Friday, March 11, 2016

VSphere | Advanced snapshot trobuleshooting - Part 1 - The ESXi shell is your friend

I am writing this article as an extension to my previous post A VM is showing disk size of 0B where I will attempt to make a general explanation on how to troubleshoot and successfully solve snapshots and consolidation problems in your vSphere with a number of examples. Because the general article was so big, I decided to split it into three parts. This Part 1, is where I am describing the commands which are used to solve most of the snapshot problems and in the next two parts I will describe the process of troubleshooting via examples.

Quick jump to:
Part 2 | Part 3

Warning / Disclaimer!!

The steps and procedures described in this article contain low level commands and/or information on editing configuration files directly on ESXi hosts, all of which should be done by professionals.
Further more, the examples here can only be used as a general guidelines on how to trobuleshoot the described problems, and do not provide the exact solution. I am not responsible for any damages done to your infrastructure by reproducing these steps. Proceed at your own risk!

Before proceeding further it is highly recommended to get familiar as to how snapshots work:

Also this guide is not a direct solution, but it can serve only as a general guideline on how to solve them.

Useful SSH commands for snapshot troubleshooter:

Get a list of all of the VMs
# vim-cmd vmsvc/getallvms

If tou know the VM you are looking for but you merely want to see some quick info then pipe that with grep. This is particularly important if you want to find out the VM ID, and the datastore where its files are.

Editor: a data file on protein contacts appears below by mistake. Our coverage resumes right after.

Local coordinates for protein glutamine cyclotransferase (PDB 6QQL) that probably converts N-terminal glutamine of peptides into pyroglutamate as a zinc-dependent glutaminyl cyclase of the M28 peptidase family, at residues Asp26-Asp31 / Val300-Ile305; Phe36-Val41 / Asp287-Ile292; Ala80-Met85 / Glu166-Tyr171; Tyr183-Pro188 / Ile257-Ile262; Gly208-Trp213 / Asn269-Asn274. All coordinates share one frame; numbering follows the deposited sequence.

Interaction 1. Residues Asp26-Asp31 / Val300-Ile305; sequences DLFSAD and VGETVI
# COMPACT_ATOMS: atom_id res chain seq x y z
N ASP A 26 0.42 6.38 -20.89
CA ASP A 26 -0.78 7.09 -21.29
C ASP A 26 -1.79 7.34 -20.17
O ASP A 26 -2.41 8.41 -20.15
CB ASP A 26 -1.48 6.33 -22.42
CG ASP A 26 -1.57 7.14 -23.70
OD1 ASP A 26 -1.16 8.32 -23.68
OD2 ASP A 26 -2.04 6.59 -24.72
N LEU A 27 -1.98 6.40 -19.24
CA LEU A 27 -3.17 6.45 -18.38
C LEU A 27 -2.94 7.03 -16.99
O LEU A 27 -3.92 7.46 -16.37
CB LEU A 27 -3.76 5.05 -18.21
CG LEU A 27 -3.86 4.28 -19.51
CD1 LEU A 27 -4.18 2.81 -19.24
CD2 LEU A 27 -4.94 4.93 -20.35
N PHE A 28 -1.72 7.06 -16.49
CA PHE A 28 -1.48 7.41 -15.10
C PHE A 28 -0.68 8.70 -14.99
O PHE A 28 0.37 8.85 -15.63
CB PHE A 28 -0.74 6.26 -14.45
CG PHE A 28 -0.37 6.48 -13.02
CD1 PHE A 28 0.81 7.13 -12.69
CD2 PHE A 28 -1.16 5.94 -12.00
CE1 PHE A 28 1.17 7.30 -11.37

# vim-cmd vmsvc/getallvms | grep "VM Name"

Create snapshot via the CLI:
# vim-cmd vmsvc/snapshot.create [VmId] [snapshotName] [snapshotDescription]

List the VM snapshots:
# vim-cmd vmsvc/snapshot.get [VMId]

Delete all snapshots - this is like a manual consolidation:
# vim-cmd vmsvc/snapshot.removeall [VMID]

While deleting snapshots is in progress:

To monitor the VMDK snapshot and base disks which are currently being updated, run this watch command while inside the VM folder:
# watch -d 'ls -luth | grep -E "delta|flat|sesparse"'

If in doubt that something is stuck, you can monitor the timestamp update of the delta disks with:
# ls -lrth |grep -E "flat|delta|sesparse"

Also take note:

The datastores are located in /vmfs/volumes

The datastore names are actually aliases. When changing location into the datastore it is advisable to use the datastore real name, as opposed to the alias. Like for example:

# ls -l /vmfs/volumes

drwxr-xr-t    1 root     root          2240 Jan 19 11:50 516c1a57-449b7efb-17ee-b8ac6f7f3c70

drwxr-xr-t    1 root     root          3220 Mar  9 11:45 4ac65a74-838fa7e6-2f8c-00265554a8d6
drwxr-xr-t    1 root     root          2240 Mar  9 15:22 516c1a57-449b7efb-17ee-b8ac6f7f3c70
lrwxr-xr-x    1 root     root            35 Mar 10 16:22 Datastore1 -> 4ac65a74-838fa7e6-2f8c-00265554a8d6
lrwxr-xr-x    1 root     root            35 Mar 10 16:22 v7000 10K SAS 2 -> 5114ce6c-2efe905e-81bf-d8d385a3f488
lrwxr-xr-x    1 root     root            35 Mar 10 16:22 v7000-XCP-Dev-Env -> 516c1a57-449b7efb-17ee-b8ac6f7f3c70

To cd into v7000-XCP-Dev-Env it is reccomended to use:
# cp /vmfs/volumes/516c1a57-449b7efb-17ee-b8ac6f7f3c70

Next in Part 2 we will take a look at our first example.

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